Then, in addition to that, I must remind the House that it is a principle, and always has been a principle, of the common law of England that if a house is provided for the refreshment of what is popularly called man and beast—that is to say, travellers—the licence-holder of that inn is bound to provide ordinary refreshments, and a traveller can take legal proceedings against him if he refuses to do so. That is an exceedingly important provision, and not at all a mere idle declaration of law. But that ancient principle of common law, which only applied to inns mainly licensed for the reception of the travelling public, was by the Licensing Act passed by the late Government—and I desire to give them all credit for it, though I think it was not part of the original Bill as laid before Parliament, but was inserted in Committee—extended in this way. It was declared that if the licensing justices of a district refused to renew an existing licence on the ground that the holder thereof had persistently and unreasonably refused to supply at a reasonable price, suitable refreshments other than intoxicating liquors, the justices should be deemed to have refused the licence on the ground that the premises had been ill-conducted. Your Lordships know that if the justices decline upon one of four grounds, of which ill-conduct is one, to renew a licence, there is no appeal to quarter sessions, and, incidentally, the man in the long run would lose the benefit of any claim he might afterwards have for compensation. But the important immediate result is that the refusal of the justices is final. Your Lordships will see that that is an exceedingly important provision of the law. I quite admit that to a certain extent it is a new departure, that you may say it is inconsistent with what had hitherto been undoubtedly the principle upon which the whole edifice of our statutory legislation had been built up. The law on the whole might be said, to put it mildly, not to have encouraged over much, the provision in licensed premises of refreshments other than intoxicating liquor. I call attention to this clause because it has an immediate and direct connection with the provisions of this Bill.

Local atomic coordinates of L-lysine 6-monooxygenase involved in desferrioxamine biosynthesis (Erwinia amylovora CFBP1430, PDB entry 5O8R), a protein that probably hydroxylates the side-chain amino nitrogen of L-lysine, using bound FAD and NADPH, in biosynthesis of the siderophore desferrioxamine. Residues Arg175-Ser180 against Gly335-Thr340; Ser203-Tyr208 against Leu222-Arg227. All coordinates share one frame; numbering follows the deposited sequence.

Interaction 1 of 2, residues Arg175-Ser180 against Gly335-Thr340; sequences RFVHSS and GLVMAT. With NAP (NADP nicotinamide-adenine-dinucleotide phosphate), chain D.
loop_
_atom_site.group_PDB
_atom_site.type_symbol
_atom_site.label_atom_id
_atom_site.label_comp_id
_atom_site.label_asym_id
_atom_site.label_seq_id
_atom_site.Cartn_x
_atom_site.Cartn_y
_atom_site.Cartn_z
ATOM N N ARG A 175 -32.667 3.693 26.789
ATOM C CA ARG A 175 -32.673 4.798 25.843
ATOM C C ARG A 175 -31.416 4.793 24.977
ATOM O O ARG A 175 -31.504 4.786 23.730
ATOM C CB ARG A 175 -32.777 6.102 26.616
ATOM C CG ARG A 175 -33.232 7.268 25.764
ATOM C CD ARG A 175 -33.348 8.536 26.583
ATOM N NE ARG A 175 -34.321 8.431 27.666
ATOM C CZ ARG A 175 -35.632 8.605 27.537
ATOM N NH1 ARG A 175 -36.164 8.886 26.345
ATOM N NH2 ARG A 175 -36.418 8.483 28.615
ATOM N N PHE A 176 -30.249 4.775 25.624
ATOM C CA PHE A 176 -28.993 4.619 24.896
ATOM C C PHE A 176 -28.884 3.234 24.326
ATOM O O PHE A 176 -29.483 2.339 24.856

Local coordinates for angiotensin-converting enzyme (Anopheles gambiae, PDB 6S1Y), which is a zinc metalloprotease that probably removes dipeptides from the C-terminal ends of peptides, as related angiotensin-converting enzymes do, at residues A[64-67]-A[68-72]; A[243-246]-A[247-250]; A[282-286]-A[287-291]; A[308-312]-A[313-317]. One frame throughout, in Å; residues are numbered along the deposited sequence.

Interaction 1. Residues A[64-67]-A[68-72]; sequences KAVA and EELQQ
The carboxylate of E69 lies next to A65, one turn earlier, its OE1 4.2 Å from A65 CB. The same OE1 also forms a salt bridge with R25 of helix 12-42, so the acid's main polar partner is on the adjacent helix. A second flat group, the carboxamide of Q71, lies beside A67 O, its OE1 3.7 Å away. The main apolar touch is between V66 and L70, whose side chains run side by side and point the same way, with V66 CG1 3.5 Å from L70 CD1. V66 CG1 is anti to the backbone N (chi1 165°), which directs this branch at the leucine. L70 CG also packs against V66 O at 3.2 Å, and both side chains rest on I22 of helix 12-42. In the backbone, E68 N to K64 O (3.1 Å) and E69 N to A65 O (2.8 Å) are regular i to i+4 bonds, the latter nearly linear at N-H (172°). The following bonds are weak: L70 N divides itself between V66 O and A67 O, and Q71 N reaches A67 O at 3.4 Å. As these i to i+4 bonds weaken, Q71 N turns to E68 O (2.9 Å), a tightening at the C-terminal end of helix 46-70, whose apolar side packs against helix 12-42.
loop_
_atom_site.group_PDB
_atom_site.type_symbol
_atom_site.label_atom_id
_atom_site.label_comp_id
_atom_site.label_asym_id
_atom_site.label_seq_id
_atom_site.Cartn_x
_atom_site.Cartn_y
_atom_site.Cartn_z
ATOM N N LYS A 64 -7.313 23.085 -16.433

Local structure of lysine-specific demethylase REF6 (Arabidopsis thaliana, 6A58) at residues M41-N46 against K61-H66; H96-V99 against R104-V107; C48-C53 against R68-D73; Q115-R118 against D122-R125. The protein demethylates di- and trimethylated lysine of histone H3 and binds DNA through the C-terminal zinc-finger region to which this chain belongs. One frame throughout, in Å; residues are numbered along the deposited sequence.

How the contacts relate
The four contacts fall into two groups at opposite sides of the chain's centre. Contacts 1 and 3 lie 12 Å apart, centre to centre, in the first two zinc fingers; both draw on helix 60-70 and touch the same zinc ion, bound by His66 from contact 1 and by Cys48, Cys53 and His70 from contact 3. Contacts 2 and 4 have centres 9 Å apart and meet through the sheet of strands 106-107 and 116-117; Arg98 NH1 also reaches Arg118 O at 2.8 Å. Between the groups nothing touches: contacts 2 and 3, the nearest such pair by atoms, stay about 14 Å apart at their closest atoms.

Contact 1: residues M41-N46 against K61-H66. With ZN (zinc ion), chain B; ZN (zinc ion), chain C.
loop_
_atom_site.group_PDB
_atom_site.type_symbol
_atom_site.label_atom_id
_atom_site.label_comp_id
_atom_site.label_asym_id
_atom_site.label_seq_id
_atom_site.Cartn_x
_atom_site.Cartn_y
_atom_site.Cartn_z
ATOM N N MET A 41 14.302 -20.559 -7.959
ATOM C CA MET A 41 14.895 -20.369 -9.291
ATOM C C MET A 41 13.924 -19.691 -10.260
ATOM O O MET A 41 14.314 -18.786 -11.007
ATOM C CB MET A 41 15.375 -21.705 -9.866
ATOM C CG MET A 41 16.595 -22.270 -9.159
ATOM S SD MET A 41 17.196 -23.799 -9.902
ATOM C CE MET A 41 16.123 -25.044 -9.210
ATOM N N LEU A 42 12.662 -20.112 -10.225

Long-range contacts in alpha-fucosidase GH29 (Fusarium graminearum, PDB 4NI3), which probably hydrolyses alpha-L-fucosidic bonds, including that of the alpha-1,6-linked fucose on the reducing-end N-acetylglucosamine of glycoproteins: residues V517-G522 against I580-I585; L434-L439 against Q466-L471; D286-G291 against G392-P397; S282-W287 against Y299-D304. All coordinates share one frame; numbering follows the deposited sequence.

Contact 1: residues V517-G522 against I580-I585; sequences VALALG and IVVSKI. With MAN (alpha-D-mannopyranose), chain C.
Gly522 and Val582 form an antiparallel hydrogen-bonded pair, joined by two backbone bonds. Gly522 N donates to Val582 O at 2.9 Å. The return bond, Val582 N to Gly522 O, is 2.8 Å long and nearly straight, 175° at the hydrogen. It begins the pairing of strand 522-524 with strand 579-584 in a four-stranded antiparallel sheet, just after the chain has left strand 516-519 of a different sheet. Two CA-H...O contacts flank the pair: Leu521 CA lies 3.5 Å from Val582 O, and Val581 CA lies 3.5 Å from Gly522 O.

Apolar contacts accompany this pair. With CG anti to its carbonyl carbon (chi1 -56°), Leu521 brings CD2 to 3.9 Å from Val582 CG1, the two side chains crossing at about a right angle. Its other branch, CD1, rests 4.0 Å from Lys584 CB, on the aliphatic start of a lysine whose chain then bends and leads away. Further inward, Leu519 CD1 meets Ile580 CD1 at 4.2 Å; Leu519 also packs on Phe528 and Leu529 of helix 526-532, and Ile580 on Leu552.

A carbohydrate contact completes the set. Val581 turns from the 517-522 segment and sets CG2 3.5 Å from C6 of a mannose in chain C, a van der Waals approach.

I ask myself whether, after the speech which we heard just now from the noble Earl, Lord Lytton, the final answer was not given by that speech to the Bill. Because if your Lordships will look at these different provisions you will see that if the justices could be shown in any case to have refused unreasonably the proposals of a bona fide applicant in regard to any of the matters mentioned in Clause 1, and more especially in regard to subsection (a)— (a)The provision of accommodation for the supply of tea, coffee, cocoa, or food that is to say, of non-intoxicants, the justices would immediately have brought themselves into collision, not merely with the spirit, but with the letter of a clause in the Act of 1904; and it is hardly conceivable that, with the clear direction which Parliament has given, any body of justices would run the risk of trying to defeat the clearly expressed purpose of Clause 9, of the Act of 1904 by refusing a reasonable addition to, or alteration of, premises in the manner apparently contemplated as possible or likely by the noble Lord who has introduced this Bill. And I am bound to say that, as the noble Earl, Lord Lytton, pointed out, the justices, if this Bill were passed, would have rather a bad time in the future, because they would be constantly under the risk of legal proceedings being taken against them to question their decisions in Courts of law where they had, on grounds reasonable to them, refused a certain alteration or addition.